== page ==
Do I have to cover holidays at work?
This is one of the most difficult areas of employment law when it comes to protecting your rights. Everyone has a right to take holidays, but that doesn't mean your rights should be breached in order to cover these holidays. We explain some of the intricacies of the situation in this short guide.
All you need to know about holiday entitlement
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Do I have to cover holidays? A guide to your employment rights
Holiday cover can be a weak point within any business, as well as a grey area in terms of your employment rights. Some organisations only realise they don't have a proper plan in place for holiday cover when half of their staff head off for their summer holidays at the same time.
This means those who are left behind can be placed in the difficult situation of covering other people's jobs as well as their own. A question that our employment law solicitors are often asked is: "Am I required to cover holidays at work, or can I refuse?".
Like any other situation at work, it's very important to understand your employment rights. Once you know what's expected of both you and your employer, you can more easily spot when things go wrong. In these cases, you may need to talk to an employment law solicitor for advice. But in the meantime, it's worth asking the following questions.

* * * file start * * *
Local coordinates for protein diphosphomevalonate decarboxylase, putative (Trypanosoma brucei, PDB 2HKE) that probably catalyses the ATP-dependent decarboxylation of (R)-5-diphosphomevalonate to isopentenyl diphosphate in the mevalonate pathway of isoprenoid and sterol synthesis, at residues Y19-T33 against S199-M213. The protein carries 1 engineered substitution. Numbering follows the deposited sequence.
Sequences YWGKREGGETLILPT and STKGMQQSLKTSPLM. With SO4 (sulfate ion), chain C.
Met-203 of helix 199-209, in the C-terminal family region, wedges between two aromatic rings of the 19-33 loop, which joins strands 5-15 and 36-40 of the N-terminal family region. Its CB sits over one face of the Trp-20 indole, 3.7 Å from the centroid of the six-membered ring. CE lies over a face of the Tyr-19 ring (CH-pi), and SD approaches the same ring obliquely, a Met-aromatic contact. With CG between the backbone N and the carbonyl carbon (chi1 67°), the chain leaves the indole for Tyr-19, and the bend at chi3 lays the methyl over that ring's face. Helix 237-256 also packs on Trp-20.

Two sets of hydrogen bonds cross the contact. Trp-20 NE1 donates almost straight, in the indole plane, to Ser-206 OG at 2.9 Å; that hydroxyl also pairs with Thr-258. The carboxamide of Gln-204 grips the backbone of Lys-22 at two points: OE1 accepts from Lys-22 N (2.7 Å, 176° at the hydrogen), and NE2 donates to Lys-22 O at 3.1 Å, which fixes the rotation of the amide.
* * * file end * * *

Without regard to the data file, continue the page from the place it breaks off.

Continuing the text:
What does it say in your employment contract?
If you're unhappy about having to cover holidays at work, one of the first things to do is take a look at . This sets out the conditions of your employment and the responsibilities and expectations of both employee and employer. In this document - which you'll usually find in a specific section about holidays or working hours - your contract may state that you 'might' or 'will' be required to provide cover for other workers' annual leave.
If there's no mention of this in your employment contract, the next step is to approach your line manager or employer directly. You can talk about the situation and explain why you feel it's unfair, or how it's negatively affecting the quality of your work or your work-life balance.
Many employers will be understanding about this issue and aim to find a solution. They may not have been aware that you've been feeling overburdened or working longer hours than usual, just as it may not have been clear to you at the start of your employment that you would be expected to provide holiday cover.
However, if you can't resolve the situation with your employer, you might want to consider getting legal advice from employment law solicitors with experience of this kind of workplace issue.
How can a solicitor help me?
It may be the case that the working arrangements at the organisation you're employed are unfair or unreasonable, especially when it comes to covering holidays. If you seek help from an employment law solicitor, they may ask:
- Whether you're properly compensated for any extra hours you do. If your contract states your working hours and you're regularly exceeding these hours without , this could be a breach of your employment rights